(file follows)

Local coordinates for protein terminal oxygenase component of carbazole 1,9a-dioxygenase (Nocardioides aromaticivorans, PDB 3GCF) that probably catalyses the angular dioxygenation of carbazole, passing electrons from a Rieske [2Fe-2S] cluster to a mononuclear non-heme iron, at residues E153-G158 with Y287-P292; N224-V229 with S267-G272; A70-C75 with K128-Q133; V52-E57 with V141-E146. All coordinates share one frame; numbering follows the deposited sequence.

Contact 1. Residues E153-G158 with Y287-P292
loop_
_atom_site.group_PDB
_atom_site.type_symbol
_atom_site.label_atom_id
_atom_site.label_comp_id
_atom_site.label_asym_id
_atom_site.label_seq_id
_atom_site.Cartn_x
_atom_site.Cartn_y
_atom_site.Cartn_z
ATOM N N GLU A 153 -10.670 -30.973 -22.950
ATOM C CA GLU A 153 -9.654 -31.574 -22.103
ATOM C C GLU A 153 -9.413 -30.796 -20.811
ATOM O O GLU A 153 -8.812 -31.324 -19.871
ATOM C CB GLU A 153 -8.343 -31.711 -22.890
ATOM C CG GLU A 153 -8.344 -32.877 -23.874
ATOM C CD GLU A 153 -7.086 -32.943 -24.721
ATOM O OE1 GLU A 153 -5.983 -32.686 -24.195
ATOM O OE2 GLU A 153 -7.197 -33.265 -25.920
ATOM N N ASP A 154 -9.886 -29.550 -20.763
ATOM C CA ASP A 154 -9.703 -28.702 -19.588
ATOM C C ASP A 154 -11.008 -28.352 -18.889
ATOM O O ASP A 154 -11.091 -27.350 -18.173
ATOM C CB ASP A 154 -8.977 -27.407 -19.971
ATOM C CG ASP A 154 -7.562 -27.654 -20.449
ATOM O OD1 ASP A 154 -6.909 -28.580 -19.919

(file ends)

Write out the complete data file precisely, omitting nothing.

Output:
Local coordinates for protein terminal oxygenase component of carbazole 1,9a-dioxygenase (Nocardioides aromaticivorans, PDB 3GCF) that probably catalyses the angular dioxygenation of carbazole, passing electrons from a Rieske [2Fe-2S] cluster to a mononuclear non-heme iron, at residues E153-G158 with Y287-P292; N224-V229 with S267-G272; A70-C75 with K128-Q133; V52-E57 with V141-E146. All coordinates share one frame; numbering follows the deposited sequence.

Contact 1. Residues E153-G158 with Y287-P292
loop_
_atom_site.group_PDB
_atom_site.type_symbol
_atom_site.label_atom_id
_atom_site.label_comp_id
_atom_site.label_asym_id
_atom_site.label_seq_id
_atom_site.Cartn_x
_atom_site.Cartn_y
_atom_site.Cartn_z
ATOM N N GLU A 153 -10.670 -30.973 -22.950
ATOM C CA GLU A 153 -9.654 -31.574 -22.103
ATOM C C GLU A 153 -9.413 -30.796 -20.811
ATOM O O GLU A 153 -8.812 -31.324 -19.871
ATOM C CB GLU A 153 -8.343 -31.711 -22.890
ATOM C CG GLU A 153 -8.344 -32.877 -23.874
ATOM C CD GLU A 153 -7.086 -32.943 -24.721
ATOM O OE1 GLU A 153 -5.983 -32.686 -24.195
ATOM O OE2 GLU A 153 -7.197 -33.265 -25.920
ATOM N N ASP A 154 -9.886 -29.550 -20.763
ATOM C CA ASP A 154 -9.703 -28.702 -19.588
ATOM C C ASP A 154 -11.008 -28.352 -18.889
ATOM O O ASP A 154 -11.091 -27.350 -18.173
ATOM C CB ASP A 154 -8.977 -27.407 -19.971
ATOM C CG ASP A 154 -7.562 -27.654 -20.449
ATOM O OD1 ASP A 154 -6.909 -28.580 -19.919